Incidence and outcomes of ruptured abdominal aortic aneurysms in rural and urban Australia


  • T. Shiraev MBBS (Hons), BSc (Hons); M. G. Condous MBBS, FRACS.
  • The corresponding author carried out this research as a medical student. He graduated in 2012 and is currently a JMO at St George Hospital, Kogarah, Australia.



Rural and regional populations suffer higher rates of preventable disease and all-cause mortality than urban areas, with rural areas of the USA experiencing double the rate of ruptured abdominal aortic aneurysms (AAAs). We investigated the incidence and outcomes of ruptured AAAs in an Australian rural and regional setting, and compared these with those of an urban population.


We undertook a retrospective analysis of all patients suffering AAA rupture in New South Wales (NSW) from 2009/2010 to 2010/2011. Variables included rates of rupture, mortality and intensive care admission. Urban and rural–regional areas were stratified according to NSW Health Local Health Districts, and comparisons between the two groups were performed.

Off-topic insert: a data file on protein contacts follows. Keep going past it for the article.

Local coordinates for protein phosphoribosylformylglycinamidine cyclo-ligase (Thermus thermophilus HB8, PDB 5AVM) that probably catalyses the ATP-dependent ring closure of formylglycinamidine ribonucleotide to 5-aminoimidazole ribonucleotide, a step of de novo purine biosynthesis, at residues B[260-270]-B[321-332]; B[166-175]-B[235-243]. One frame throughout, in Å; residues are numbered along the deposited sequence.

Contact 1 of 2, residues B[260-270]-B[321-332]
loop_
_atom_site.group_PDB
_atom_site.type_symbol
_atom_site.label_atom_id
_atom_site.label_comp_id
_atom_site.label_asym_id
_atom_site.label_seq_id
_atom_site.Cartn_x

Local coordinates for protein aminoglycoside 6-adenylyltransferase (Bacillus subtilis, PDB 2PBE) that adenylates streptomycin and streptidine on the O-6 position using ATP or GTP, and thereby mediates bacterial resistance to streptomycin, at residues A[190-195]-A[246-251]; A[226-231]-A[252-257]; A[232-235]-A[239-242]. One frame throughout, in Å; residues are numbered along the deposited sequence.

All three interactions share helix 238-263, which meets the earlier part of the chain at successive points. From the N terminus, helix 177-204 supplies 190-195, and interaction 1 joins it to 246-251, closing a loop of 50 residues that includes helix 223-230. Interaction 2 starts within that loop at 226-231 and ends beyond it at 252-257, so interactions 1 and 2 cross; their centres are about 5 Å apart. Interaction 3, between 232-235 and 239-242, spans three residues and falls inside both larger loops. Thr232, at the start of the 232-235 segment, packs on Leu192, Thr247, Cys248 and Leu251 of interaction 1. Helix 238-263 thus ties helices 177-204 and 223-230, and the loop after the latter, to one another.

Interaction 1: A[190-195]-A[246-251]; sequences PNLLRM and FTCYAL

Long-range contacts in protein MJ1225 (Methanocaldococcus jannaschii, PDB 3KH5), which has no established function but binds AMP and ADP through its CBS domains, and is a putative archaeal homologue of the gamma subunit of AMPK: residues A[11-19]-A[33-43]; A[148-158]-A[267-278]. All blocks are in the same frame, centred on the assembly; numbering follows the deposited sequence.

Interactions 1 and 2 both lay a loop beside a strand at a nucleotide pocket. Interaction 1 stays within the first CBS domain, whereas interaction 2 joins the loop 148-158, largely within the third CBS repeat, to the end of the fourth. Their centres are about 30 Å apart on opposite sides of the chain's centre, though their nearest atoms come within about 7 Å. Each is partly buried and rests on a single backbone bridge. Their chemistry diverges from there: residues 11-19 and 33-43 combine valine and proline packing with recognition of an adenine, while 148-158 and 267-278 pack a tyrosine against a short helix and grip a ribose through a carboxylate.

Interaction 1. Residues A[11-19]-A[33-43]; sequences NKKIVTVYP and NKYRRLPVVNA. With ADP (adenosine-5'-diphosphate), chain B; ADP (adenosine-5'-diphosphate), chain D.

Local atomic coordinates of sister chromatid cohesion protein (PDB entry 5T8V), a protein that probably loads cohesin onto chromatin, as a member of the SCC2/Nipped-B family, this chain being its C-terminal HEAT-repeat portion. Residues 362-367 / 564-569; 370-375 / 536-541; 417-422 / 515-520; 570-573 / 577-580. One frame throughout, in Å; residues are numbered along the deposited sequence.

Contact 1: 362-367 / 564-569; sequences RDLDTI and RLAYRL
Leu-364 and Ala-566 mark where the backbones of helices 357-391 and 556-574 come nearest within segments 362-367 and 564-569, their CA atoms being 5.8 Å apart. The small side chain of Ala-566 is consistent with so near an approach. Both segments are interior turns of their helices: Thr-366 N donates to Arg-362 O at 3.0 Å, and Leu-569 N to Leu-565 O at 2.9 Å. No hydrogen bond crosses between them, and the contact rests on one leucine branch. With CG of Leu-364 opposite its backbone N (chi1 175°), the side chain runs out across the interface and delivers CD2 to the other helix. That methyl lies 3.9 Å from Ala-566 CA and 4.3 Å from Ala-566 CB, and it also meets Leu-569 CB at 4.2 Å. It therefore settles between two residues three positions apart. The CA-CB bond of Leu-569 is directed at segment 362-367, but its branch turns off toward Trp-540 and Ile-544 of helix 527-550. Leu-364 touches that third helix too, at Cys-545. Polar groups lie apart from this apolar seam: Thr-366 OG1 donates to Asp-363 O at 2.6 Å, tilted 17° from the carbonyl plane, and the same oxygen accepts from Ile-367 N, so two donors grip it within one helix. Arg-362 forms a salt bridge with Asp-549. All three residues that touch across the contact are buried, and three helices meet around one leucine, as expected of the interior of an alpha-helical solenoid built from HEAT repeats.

Ruptured AAAs had an incidence of 4.1/100 000, with males twice as likely to suffer AAA rupture (P = 0.009), but females 88% more likely to die from rupture (P = 0.001). There was no significant difference between AAA rupture rates (5.0 versus 3.4 per 100 000; P = 0.054) nor case-fatality rates (41.22% versus 40.94%; P = 0.087) in rural–regional and urban populations. Patients in urban areas had a longer hospital stay (5 days versus 1 day, P = 0.001), were more likely to be admitted to intensive care unit (29.4% versus 19.9%, P = 0.001) and were less likely to be transferred to another hospital (19% versus 32%, P = 0.001).


AAA ruptures remain a significant public health burden. Rural and regional areas suffer disproportionately, which may be improved by implementation of AAA screening and funding for rural and regional hospitals to sustain adequate surgical and intensive care facilities.